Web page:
U. S. Marine Corps
By Stefan Yablonski
J. Vasquez joined the military “out of a sense of duty; I believe that military service should be mandatory.”
He carries that sense of duty over into the business world.
“I was in the United States Marine Corps from 1999-2004, plus two years of Individual Ready Reserve. I was a machine gunner stationed in Camp Lejeune, North Carolina,” he said. “But, for almost the entirety of my enlistment I was doing a workup for deployment or I was deployed,” he said. He said he served in roughly 30 different countries.
He was deployed to Okinawa Japan in 2000 with the 1st Battalion 6th Marines for six months, training in other Southeast Asian countries.
He returned to Camp Lejeune and detached aboard the USS Gunston Hall for UNITAS (sea exercises and in-port training involving several countries in North, South and Central America, conducted by the United States since 1959 in support of U.S. policy) and West African Training in South America and South Africa up the Western Coast in 2001. He returned for another deployment back to Okinawa, Japan, for an additional six months in 2002.
“While in Japan, we toured Southeast Asia. Then, in 2001 I was TAD [temporary additional duty] deployed to South America and Africa, then in 2002 I was deployed back to Japan; it was supposed to be the Mediterranean, but 9/11 screwed up deployments,” he said.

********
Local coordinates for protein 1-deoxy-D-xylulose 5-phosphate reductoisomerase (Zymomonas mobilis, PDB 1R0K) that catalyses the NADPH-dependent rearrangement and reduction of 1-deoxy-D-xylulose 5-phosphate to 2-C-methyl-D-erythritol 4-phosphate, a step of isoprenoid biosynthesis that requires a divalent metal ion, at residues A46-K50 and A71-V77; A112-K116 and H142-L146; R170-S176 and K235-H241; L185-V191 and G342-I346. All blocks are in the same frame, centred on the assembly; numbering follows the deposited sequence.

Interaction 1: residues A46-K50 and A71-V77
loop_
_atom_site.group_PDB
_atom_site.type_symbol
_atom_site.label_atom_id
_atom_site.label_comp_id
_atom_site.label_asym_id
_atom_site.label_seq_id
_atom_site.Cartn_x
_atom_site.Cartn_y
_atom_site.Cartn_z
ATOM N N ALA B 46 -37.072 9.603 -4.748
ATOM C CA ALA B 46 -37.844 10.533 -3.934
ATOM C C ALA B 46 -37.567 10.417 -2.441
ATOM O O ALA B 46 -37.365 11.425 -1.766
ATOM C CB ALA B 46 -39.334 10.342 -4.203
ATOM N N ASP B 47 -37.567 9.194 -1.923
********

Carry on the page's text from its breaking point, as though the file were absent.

After returning from Japan for the second time while on Christmas and New Years leave, Congress and the commandant of the Marine Corps enacted stop-loss (involuntary extension) on various military occupational specialties, mostly infantry and direct support personnel.
So instead of separating, Vasquez went temporary travel duty to 2nd Battalion 6th Marines to help with their inexperienced personnel, as they were in a rebuilding phase and tasked to go to Iraq for Iraqi Freedom, he explained.
“After I was allowed to get out, I did some traveling and re-acclimated to society. I was stop-lossed, so I didn’t have the typical transitioning period,” he explained.
He started working for Pack-N-Mail in Oswego.
“While working there, I got a degree in accounting to allow me to book keep and prepare taxes,” he said. “I then continued to get my degree in business administration.”
“A year after getting my second degree, my boss decided to move out of state and close down her businesses,” he added.
He didn’t want to buy her out and be part of a franchise with the possibility of someone else telling him how to run his store.
“So I decided to open my own shipping store — The Ship Yard — in December 2016 to fill the void she was leaving in Oswego,” he explained.
The Ship Yard is a third-party shipping company that sells FedEx, UPS, USPS, DHL and US Postal, Vasquez said. He also allows people to drop off their prepaid packages for those curriers, he added.
He doesn’t have any staff.
Good service is key in all small, hometown businesses, he said, adding, “And service is what we do best.”